Biden Risks Playing Into Trump’s Hands Commenting on Legal Troubles – President Joe Biden risks giving his predecessor Donald Trump a political advantage should he comment on the multiple criminal cases being brought forth against him in New York, Georgia, and by the federal government. Biden has been quiet so far about the political and media circus surrounding the former president’s legal woes.
To date, no former president has been charged with a crime after leaving office. Gerald Ford’s pardon of Richard Nixon in 1974 after he later left office kept the former president from facing inevitable indictment for crimes committed in the Watergate drama.
Would Joe Biden Pardon Trump?
Some commentators have suggested that Biden should pre-emptively pardon Trump to deny him the ability to play the role of political martyr in 2024.
“But I do know that this is a discombobulated, haphazard, aggrieved ex-president who routinely took actions that were not only against the nation’s best interests, but against his own best interests. Keeping the papers appears to have been a sloppy, ego-driven move with little more at its heart than resentment, and the only person likely to have been harmed by all of this is Trump himself,” New York Daily News columnist Wendell Jamieson wrote last October. “A pardon takes it all off the table. It would be one less thing for Trump fans to hang their hate on. Garland would be spared late-night battles in his mind: What should I do? How can I squeeze out of this rock and hard place?”
Biden’s constitutional power to grant reprieve only extends to federal crimes. He would have no power to stop criminal proceedings on the state level, such as those under consideration in Georgia and New York.
What Should Biden Do?
If the president were to comment it could help further the perception that Trump faces a partisan witch hunt and that the prosecutions are meant to keep him from returning to power in the 2024 election.
“If Mr. Trump is indicted by a state grand jury, Mr. Biden would be wise not to comment on that criminal case, in part because there is an ongoing federal investigation being conducted by a special counsel within the Justice Department,” NBC News legal analyst Chuck Rosenberg, a former U.S. attorney in Virginia, said.
Democratic strategists are urging Biden to treat lightly to avoid giving Trump any political leeway.
“It would be smart for Democrats to let this unfold and not politicize it too much,” Lis Smith, a Democratic strategist and adviser to Pete Buttigieg’s 2020 presidential campaign, told NBC News. “If they do jump all over it, it gives Donald Trump and the Republicans an opportunity to say this is a witch hunt.”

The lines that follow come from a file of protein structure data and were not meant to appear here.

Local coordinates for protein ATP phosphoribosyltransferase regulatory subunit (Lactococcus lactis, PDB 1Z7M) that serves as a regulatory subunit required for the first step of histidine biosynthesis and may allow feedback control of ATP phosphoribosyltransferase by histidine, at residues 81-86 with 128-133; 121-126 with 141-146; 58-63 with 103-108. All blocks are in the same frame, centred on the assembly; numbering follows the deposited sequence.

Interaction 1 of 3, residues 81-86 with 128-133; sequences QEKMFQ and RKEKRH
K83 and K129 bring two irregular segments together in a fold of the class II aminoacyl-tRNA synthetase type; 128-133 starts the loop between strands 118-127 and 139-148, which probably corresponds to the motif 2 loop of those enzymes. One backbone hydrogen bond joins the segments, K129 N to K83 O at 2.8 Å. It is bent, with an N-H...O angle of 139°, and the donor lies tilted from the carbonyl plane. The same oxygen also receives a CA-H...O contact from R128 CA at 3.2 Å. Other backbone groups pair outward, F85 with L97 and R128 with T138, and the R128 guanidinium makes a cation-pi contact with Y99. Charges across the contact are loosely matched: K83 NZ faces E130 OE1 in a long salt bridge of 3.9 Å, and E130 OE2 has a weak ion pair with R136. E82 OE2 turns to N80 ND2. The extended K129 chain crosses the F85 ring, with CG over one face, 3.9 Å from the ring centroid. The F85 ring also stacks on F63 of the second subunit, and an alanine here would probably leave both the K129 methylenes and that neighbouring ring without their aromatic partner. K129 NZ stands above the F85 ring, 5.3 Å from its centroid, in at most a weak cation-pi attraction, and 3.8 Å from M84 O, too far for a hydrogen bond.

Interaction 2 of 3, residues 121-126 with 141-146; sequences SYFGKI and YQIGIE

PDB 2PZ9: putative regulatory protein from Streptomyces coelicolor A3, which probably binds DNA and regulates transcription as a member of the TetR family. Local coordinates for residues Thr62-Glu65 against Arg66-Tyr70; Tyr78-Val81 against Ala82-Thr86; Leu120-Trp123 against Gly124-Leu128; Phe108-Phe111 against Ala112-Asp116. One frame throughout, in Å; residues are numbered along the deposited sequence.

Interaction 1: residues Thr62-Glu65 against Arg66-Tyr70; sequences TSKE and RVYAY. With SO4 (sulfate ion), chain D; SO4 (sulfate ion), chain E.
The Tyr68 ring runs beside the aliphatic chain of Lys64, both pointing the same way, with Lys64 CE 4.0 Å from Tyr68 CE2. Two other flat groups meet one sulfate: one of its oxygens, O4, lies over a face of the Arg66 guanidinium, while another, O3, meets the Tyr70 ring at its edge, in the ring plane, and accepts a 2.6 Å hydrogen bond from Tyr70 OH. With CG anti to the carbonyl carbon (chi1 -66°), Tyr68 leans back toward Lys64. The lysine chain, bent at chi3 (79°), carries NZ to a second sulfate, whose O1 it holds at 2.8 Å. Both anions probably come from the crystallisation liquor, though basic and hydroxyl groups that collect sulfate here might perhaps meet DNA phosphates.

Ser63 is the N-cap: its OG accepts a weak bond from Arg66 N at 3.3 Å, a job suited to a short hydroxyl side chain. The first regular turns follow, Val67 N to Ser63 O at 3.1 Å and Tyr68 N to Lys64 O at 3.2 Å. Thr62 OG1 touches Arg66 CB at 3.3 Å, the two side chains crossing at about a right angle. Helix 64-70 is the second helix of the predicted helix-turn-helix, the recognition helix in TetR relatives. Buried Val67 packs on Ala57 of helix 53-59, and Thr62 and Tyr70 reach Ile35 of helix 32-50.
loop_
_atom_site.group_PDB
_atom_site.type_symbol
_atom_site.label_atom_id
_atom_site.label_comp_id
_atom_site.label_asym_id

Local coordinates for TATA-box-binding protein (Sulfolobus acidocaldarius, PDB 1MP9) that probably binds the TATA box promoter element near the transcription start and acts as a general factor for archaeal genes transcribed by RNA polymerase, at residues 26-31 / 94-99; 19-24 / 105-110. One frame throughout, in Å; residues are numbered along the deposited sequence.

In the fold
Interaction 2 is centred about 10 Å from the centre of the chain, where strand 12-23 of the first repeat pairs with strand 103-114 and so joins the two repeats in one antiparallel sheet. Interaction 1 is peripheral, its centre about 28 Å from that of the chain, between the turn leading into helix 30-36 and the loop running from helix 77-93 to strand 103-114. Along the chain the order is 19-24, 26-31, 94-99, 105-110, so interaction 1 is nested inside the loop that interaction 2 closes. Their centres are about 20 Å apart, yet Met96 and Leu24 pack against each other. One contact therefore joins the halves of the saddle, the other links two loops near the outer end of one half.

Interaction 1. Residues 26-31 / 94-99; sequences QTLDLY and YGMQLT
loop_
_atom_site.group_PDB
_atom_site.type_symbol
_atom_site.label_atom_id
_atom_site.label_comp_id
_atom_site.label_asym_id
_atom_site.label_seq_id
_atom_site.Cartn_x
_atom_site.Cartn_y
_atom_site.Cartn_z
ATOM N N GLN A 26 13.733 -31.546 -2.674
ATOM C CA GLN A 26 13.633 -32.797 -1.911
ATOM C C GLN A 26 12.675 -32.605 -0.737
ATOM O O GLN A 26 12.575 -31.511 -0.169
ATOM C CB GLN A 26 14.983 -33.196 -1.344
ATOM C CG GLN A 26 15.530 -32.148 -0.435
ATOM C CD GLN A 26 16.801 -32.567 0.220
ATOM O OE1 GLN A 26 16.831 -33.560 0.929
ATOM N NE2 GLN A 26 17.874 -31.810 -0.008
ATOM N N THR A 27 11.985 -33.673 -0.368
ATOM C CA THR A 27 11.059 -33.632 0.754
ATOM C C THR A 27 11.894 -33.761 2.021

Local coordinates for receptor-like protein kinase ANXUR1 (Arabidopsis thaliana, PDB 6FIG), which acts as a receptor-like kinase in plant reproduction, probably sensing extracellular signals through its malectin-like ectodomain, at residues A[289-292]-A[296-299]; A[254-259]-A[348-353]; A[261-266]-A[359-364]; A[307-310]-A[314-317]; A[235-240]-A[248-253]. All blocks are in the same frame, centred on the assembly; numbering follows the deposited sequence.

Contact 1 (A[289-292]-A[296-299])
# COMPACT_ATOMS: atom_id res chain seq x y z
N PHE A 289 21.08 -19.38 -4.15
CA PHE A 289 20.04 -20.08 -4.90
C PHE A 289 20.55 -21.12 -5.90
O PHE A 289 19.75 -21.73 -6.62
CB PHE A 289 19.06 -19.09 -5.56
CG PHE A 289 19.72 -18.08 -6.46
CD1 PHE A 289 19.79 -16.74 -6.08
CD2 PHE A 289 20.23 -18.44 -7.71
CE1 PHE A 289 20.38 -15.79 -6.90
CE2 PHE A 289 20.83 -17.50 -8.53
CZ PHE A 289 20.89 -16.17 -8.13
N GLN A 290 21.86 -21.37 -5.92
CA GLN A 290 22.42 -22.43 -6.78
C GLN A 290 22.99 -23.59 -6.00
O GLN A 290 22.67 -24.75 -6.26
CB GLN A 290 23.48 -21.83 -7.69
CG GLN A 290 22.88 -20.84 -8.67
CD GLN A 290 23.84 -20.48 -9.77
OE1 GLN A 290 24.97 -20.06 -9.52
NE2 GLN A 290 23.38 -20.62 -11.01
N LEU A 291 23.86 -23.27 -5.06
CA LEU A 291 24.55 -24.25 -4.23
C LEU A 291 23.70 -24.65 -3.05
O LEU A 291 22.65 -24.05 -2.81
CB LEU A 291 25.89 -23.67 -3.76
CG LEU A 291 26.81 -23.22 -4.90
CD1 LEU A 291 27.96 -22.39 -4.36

State of Play on Trump Indictment
Worries that the rumored indictment against the former president would come out this week have fizzled out. A protest on Monday by members of the New York Young Republicans outside of Manhattan Criminal Court proved to be a bust. More reporters showed up to cover the spectacle than who appeared to cover the gathering.
Biden administration national security spokesman John Kirby told reporters that the rumored protests were being monitored “as you would think we should, particularly in the wake of what happened on January 6th.”
Trump being indicted likely would not change the political dynamic because people who were going to vote for Trump still will, and those who support the president will still do so.
“The people who believe that he’s lawless believe he’s lawless whether he’s indicted or not,” said Amanda Loveday, a former aide to Rep. Jim Clyburn, D.-S.C., and an adviser to Unite the Country, a group promoting Biden’s policy agenda. “The people who don’t think he’s lawless don’t think he’s lawless even if he gets indicted. Trump is one of those really special politicians who you believe what you want to believe about him, whether it’s fact or fiction.”
Biden can only lose politically if he listens to the “Get Trump” movement and speaks in support of the criminal prosecutions against Trump.
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John Rossomando’s work has been featured in numerous publications such as The American Thinker, Daily Wire, Red Alert Politics, CNSNews.com, The Daily Caller, Human Events, Newsmax, The American Spectator, TownHall.com, and Crisis Magazine. He also served as senior managing editor of The Bulletin, a 100,000-circulation daily newspaper in Philadelphia, and received the Pennsylvania Associated Press Managing Editors first-place award in 2008 for his reporting.